Nelson Mandela was born into a world of war, revolutionary upheaval and a worldwide influenza pandemic. In July 1918, when Mandela was born, the First World War was still raging with no end in sight. In January General T.E. Lawrence led an army of Arab soldiers against Turkish forces in Palestine. America had entered the war on the side of the Allies - Great Britain, France, Russia - in April 1917, and sent troops to reinforce the Western Front (see Map 1. In March, Germany, whose troops were now freed from her eastern front, launched five major offensives against Allied troops.
On 18 July, the day Mandela was born in the village of Mvezo, Transkei, the Allies, strengthened by American reinforcements, launched a counterattack against German forces. By August, the German army was forced back to the Hindenberg line. By September, the Allied forces under General Haig succeeded in breaking through the Hindenberg Line at several points. When Germany’s allies, Bulgaria and Turkey concluded armistice treaties in October, the end of the war was within sight. By the end of that month the German government requested an armistice. The war finally came to end on 11 November when an armistice was signed.
The Russian Revolution which began in February 1917 led to the overthrow of centuries of Tsarist autocracy. It began as a spontaneous demonstration against the shortage of bread, but soon developed into a full-scale revolt of workers, soldiers and peasants against conditions of hardship and poverty that was a direct result of Russia’s involvement in the First World War. The soldiers who were called upon to suppress the demonstration joined the protestors. Tsar Nicholas 11 was forced to abdicate and a provisional government was formed. The slogan of the revolution was ‘Bread, Peace and Land’. When the Provisional Government failed to act to end Russia’s involvement in the war, popular support grew for the Bolsheviks led by Leon Trotsky and Vladimir Ulyanov Lenin. In October the Bolsheviks took power and established the world’s first communist state. The Bolsheviks began negotiations with the German Government, and by March 1918, Soviet Russia concluded the Brest-Litovsk Treaty with Germany, ending her involvement in the First World War.
In Germany itself the war led to an outbreak of revolution and civil war, which by 1919 had resulted in the demise of the imperial monarchy and the establishment of a German republic. Between November 1918 and January 1919 Germany was plunged into civil unrest and revolution.In the course of this unrest the Spartacist League led by Rosa Luxemburg and Karl Liebknecht played a leading role. The Spartacist League was a leftwing revolutionary faction of the German Social Democratic Party that was anti-war.It agitated for mass strikes among workers to end the war. In January 1919 the Spartacist League became the Communist Party of Germany and urged members of the revolutionary councils to fight for a socialist revolution. They were opposed by the Social Democratic Party (SDP), led by Friedrich Ebert who controlled the Government and police. The SDP formed an alliance with rightwing elements in the military and police, to crush crushed the uprising. In the course of this revolution, the Communist Party led by Karl Liebknecht and Rosa Luxemburg drew mass support. A communist revolution was aborted when Liebknecht and Luxemburg were murdered by members of the Freikorps (Militia).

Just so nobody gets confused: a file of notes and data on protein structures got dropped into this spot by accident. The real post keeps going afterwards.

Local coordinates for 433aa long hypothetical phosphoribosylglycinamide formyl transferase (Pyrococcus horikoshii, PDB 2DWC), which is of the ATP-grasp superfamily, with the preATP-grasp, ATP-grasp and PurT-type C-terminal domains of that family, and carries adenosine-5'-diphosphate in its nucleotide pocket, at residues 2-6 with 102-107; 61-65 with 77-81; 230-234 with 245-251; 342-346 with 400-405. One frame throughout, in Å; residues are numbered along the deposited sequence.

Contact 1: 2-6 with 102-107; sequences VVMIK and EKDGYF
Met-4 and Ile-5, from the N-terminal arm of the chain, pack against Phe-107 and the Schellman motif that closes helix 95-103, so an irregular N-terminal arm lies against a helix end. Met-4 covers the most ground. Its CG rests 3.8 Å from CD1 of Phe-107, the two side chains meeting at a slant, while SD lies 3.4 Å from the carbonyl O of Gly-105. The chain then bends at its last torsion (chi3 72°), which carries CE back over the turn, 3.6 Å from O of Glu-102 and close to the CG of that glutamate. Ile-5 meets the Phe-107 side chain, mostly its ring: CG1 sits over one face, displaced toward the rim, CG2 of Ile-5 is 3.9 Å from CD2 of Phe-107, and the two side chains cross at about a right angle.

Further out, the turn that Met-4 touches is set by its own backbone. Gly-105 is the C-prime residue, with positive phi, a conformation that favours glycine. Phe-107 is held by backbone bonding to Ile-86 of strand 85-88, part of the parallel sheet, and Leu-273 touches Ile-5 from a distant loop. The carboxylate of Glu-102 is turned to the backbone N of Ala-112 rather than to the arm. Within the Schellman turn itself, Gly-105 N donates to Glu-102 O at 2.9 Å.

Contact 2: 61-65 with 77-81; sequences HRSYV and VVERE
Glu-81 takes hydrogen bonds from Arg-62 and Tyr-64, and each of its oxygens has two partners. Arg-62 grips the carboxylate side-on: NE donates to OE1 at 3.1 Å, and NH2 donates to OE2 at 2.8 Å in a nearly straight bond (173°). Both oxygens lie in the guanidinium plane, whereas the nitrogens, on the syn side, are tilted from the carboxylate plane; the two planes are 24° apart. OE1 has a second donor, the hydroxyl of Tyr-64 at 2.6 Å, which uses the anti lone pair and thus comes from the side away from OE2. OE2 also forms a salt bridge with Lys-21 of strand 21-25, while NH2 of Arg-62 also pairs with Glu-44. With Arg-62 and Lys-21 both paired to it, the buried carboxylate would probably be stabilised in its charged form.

In South Africa the War had led to profound economic, social and political changes. During the War, South Africa experienced a severe shortage of manufactured goods, as the European economy was geared towards the production of armaments. The scarcity in manufactured commodities led to a growth in the development of the local manufacturing industry in many of the British dominions, including South Africa. The First World War was the single most important factor that contributed to the development of South Africa’s secondary industry. Before the war, mining was the predominant contributor to South Africa’s Gross Domestic Product (GDP). The outbreak of the First World War was to change that. Between 1915 and 1920, the number of manufacturing industries increased by 72%. Many White workers left to fight in France along the Western front, leading to a shortage of labour at the very moment that the growth of the manufacturing industry led to an increased demand for labour. Combined with the push factor of increased rural impoverishment as a result of the 1913 Land Act, the war led to rapid urbanisation and the proletarianisation of the African population. By the end of the war the number of mainly African unskilled workers in the urban areas had increased by 83%. (Grundlingh: 1982: 19)
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